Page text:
Saturday, 29 August 2020

My mission to slay tickbox to save the NHS









The tickbox phenomenon, which I have been writing about for most of this year, seems finally to have reached its apotheosis with the appointment of the queen of tickbox, Dido Harding, to run the government’s test and trace service.

Now I have never met her, I’m afraid – I’m sure she is delightful -  but as a former chief executive of one of the most useless phone companies known to mankind, she personifies tickbox: the fantasy, shared mainly by the richest and most powerful people in the world, that data and algorithms can describe the world accurately.

Because of this mistaken idea – that we can hand over human decisions to machines, programmed by our philosopher-kings – explains why, at the heart of so many centralised and technocratic organisations, you have this remarkably widespread fantasy that the data and the ticked boxes that pour in from the front lines represent exactly what they purport to.

That is a working definition of tickbox – the gap between official rhetoric and numbers and the reality.

If you want to know why our test and trace system has failed to work, it is this – over-centralised privatised outsource contractors, whose only skill is providing the ticked box figures that ministers crave, have been put in charge of an enterprise that simple must be made to work and they just can’t do it.

Other examples of tickbox may vary. You might for example find tickbox demanding impossible information, impossible in the real world. As it did via Home Office computer system to Anthony Bryan, caught in a kafka-esque world, managed by immigration software and deaf algorithms. The Windrush generation former painter and decorator (whose story was recently dramatised) provided huge amounts of evidence to the Home Office, as they prepared to deport him from the UK, which the system studiously ignored.

Second, tickbox works because the centre really wants to wash their hands by automating decisions, for example over the cladding used on Grenfell Tower and other blocks.

Third, it tries to automate tough decisions to insulate the handful of people in charge, as it did with the recent exams fiasco – damaging lives which failed to fit into its neat formulae.

That is why I have helped start a petition to lift the tickbox curse from one of the most centralised organisations in the UK, the NHS – where so many resources get eaten up ticking boxes which don’t really relate to reality, for all those three reasons (and others too). All of them because the centre believes they can control everything on the front line, and has faith that the numbers they receive from there are real.

I don’t mean checklists here: they provide a means to save lives – as long as they are controlled by individual surgeons and their teams. Tickbox seems to provide an answer to the problem of accountability in huge, centralised organisations. Sir Keith Joseph, once Health Secretary, used to complain that he had struggled his whole life to get his hands on the levers of power, only to find they weren’t attached to anything.

But tickbox and the automation of accountability only works if the flow of information is at all accurate, and tickbox information rarely is – because of Goodhart’s Law (any numbers used to control people will always be inaccurate).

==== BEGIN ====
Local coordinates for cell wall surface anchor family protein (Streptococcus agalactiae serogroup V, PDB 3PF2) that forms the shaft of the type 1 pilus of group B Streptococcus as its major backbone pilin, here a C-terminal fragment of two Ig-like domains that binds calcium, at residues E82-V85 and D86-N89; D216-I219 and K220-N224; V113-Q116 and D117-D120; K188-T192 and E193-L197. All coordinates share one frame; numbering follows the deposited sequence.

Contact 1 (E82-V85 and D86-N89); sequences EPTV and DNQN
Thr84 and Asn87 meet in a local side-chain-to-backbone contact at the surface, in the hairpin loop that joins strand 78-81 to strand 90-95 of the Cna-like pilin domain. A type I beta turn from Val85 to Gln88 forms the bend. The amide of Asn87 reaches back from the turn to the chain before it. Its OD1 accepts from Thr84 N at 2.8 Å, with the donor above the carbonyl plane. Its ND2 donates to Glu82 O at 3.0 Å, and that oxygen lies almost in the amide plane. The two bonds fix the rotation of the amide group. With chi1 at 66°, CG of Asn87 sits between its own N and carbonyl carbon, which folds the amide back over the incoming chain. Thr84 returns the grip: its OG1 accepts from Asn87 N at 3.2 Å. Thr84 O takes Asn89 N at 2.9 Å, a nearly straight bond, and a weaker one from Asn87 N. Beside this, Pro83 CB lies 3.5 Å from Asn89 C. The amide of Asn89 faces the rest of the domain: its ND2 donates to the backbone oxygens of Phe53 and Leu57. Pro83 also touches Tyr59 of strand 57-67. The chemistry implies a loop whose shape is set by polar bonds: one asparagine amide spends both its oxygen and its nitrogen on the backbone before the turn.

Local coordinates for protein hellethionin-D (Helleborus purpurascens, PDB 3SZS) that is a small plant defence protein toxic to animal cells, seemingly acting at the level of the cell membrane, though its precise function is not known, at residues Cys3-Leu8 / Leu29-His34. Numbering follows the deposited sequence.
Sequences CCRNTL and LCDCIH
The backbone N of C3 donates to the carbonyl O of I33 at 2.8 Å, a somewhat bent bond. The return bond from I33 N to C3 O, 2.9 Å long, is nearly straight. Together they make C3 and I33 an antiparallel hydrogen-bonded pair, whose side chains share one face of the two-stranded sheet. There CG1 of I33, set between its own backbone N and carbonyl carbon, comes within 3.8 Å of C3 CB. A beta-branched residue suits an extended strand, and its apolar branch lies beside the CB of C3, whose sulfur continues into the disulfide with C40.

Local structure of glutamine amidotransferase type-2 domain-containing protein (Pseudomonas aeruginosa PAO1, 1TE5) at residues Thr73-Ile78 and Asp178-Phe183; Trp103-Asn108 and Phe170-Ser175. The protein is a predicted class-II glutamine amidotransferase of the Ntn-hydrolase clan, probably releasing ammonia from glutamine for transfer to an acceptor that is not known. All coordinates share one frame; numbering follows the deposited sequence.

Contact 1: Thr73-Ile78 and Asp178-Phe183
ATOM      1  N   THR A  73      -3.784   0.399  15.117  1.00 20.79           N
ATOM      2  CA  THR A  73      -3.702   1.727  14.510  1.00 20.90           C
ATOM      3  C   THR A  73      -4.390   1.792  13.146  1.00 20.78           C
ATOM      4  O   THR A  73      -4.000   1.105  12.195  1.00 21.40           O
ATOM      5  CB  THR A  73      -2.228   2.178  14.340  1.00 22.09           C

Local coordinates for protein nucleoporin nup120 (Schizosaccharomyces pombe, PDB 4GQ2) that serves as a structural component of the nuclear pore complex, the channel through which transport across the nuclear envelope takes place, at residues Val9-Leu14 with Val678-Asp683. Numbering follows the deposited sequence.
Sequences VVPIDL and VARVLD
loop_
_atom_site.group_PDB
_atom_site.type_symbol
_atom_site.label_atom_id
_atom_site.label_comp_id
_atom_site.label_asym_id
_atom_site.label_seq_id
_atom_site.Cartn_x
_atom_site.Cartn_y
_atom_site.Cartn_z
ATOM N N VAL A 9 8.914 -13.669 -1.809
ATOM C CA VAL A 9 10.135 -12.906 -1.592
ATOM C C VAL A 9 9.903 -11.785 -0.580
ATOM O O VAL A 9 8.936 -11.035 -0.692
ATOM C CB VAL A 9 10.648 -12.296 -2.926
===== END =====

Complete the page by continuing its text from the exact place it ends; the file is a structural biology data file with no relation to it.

When the chips were down to fight covid, NHS managers lifted the tickbox yoke because – as they told staff in one north east trust – because “we are all grown-ups”.

Of course that was right, but they were before and they still are. It is time to lift that tickbox burden and restore the trust in the UK between top and bottom, so that – once more – the only thing that matters is what individual patients need…

So go on, please sign!

This post first appeared on the New Weather blog.

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6 comments:

Phil Beesley said...

Years ago, I helped to create a registration system using a web form submitted to a human being who fed data into a more complex database. A smart colleague determined that 99% of submissions could be automated, reducing the delay between submission and processing. Being a diligent chap aware of human foibles, my colleague recognised that all submissions needed to be inspected by a human, even the 99% which had passed through the processes. Just a quick 'does that make sense' eyeball check for the 99% meant that the team had an awareness about how their system was being used.

Another way of addressing automation would have been to look at the 1% which failed. But that way, you don't see things which are about to go wrong.

Blissex said...

«That is a working definition of tickbox – the gap between official rhetoric and numbers and the reality.»

That's a good definition. tickboxing generates data to enable dissembling.

So I am repeating my usual point: that tickboxing usually does not arise "by mistake", it is a deliberate attempt to hide under-funding behind a veil of “official rhetoric and numbers”. Indeed it is as a rule introduced to "prove" that "efficiency gains" (from direct cuts in funding, or indirect via outsourcing) have been achieved as PKIs have been maintained.

So the problem is not tickboxing itself, but what it is based on: a culture of dissembling, and a strategy of under-funding services
The culture of dissembling is quintessentially (southern) english, so little chance of that going away soon.
The strategy of under-funding services is quintessentially thatcherite, so it is a political problem, the fight against thatcherite politics.

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